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Sci. Aging Knowl. Environ., 21 August 2002
Vol. 2002, Issue 33, p. nw116
[DOI: 10.1126/sageke.2002.33.nw116]


Giving Stroke Its Kick

Nitric oxide spurs tissue enzyme to damage neurons

R. John Davenport;2002/33/nw116

Key Words: MMP-9 • sulfonic acid • mass spectrometry • TIMP • matrix metalloproteinase

Abstract: Like a hornet sting that turns a trusty steed into a bucking bronco, a small molecule incites a normally benign enzyme to cause mayhem in the brain, according to new research. The study suggests how nitric oxide (NO) contributes to damage from stroke or neurodegenerative disease and presents a possible new therapeutic target.

NO regulates a variety of normal brain processes, but it also appears to exacerbate damage associated with stroke or Alzheimer's disease. Mice that lack nitric oxide synthase (NOS), an NO-producing enzyme, suffer less destruction from stroke than normal animals do, for instance, although no one knows why. Previous work suggests that the molecule can alter the function of proteins by attaching to them in a process called S-nitrosylation. Furthermore, enzymes called matrix metalloproteinases (MMPs) contain an amino acid sequence that NO commonly decorates. MMPs chew up the protein network that entwines cells in tissues; when unchecked, the enzymes disrupt this foundation. Such destruction pushes cells to commit suicide.

In new research, Gu and colleagues establish the first connection between NO and MMPs in brain injury. To inflict stroke in mice, they tied off an artery that supplies blood to the rodents' brains. Then they looked for brain areas with active enzyme by using a compound that fluoresces after MMP clips it in two. Regions starved for blood contained more active MMPs than did regions with uninterrupted blood flow--but only in animals that carry NO synthase. The results suggest that NO is necessary for turbocharging MMP after stroke.

The researchers undertook additional studies to find out whether NO latches directly onto MMPs. In a test tube, NO attaches to a particular cysteine on MMPs, they found. Such modified enzymes more robustly snipped a test molecule than did bare MMPs, suggesting that NO activates MMPs. Further experiments extended this work to intact animals: MMPs from brains of rats that had suffered stroke weighed slightly more than expected--by exactly the mass of an oxidized derivative of NO. Moreover, the extra heft didn't appear in brains of animals treated with an NOS inhibitor. Together the results imply that NO activates MMPs by attaching to them. A final experiment suggests that NO activation contributes to cell death: When the scientists doused cultured neurons with NO-labeled MMPs, almost 25% of the cells showed molecular characteristics of cell suicide; when neurons also received a chemical that blocks MMP activity, only 5% exhibited such signs, similar to unexposed neurons.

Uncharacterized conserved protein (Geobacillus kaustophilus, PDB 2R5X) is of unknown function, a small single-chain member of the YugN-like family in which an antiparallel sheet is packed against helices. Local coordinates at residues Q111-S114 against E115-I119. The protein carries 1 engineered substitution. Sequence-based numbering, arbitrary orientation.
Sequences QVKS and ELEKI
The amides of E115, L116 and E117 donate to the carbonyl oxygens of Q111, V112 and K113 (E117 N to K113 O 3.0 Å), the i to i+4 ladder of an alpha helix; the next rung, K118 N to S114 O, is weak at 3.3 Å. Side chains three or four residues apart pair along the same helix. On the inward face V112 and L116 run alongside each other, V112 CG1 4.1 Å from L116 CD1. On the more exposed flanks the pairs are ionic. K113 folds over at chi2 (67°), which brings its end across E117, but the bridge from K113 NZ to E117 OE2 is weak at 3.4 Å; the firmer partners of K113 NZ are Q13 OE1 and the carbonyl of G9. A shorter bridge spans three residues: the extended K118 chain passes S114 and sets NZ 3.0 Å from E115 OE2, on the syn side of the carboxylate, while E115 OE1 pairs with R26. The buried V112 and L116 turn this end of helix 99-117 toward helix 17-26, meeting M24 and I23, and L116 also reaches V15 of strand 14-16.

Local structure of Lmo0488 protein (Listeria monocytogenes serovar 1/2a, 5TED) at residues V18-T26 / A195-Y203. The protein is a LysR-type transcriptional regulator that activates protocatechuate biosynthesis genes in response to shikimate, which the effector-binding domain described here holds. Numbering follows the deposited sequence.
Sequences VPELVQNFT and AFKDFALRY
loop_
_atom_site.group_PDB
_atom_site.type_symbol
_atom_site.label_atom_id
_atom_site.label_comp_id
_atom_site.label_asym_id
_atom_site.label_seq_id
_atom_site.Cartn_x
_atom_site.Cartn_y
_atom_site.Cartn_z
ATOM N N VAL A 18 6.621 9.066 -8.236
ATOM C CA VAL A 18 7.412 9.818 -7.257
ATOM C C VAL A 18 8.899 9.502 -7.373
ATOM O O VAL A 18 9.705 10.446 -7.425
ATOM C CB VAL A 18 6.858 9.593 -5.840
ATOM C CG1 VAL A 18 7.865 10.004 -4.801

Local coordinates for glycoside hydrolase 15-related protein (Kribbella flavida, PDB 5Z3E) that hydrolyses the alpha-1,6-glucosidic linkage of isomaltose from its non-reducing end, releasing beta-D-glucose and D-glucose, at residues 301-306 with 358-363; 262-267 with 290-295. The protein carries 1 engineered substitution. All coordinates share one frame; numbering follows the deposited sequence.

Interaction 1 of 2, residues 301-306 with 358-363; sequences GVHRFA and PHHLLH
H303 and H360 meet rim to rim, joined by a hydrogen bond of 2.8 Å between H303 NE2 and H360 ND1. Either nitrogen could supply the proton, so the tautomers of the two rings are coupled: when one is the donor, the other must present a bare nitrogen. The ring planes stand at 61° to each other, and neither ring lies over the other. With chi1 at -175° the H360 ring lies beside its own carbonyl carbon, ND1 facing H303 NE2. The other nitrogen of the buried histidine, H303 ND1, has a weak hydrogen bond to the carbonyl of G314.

"Nobody had ever pinned down the targets by which NO kills neurons and certainly not whether S-nitrosylation was involved," says neurologist Solomon Snyder of Johns Hopkins University in Baltimore. "MMPs look like a very reasonable candidate." Neuroscientist Michael Moskowitz of Harvard University adds that the research might reveal ways of minimizing the risk of bleeding that accompanies current stroke therapies. Designed to break up clots, these drugs also boost MMP activity, which could weaken blood vessels; reducing NO production or quelling MMP directly might prove more fruitful in keeping the reins on stroke damage.

--R. John Davenport

Z. Gu, M. Kaul, B. Yan, S. J. Kridel, J. Cui, A. Strongin, J. W. Smith, R. C. Liddington, S. A. Lipton, S-nitrosylation of matrix metalloproteinases: Signaling pathway to neuronal cell death. Science 297, 1186-1190 (2002). [Abstract] [Full Text]

Citation: R. J. Davenport, Giving Stroke Its Kick. Science's SAGE KE (21 August 2002),;2002/33/nw116

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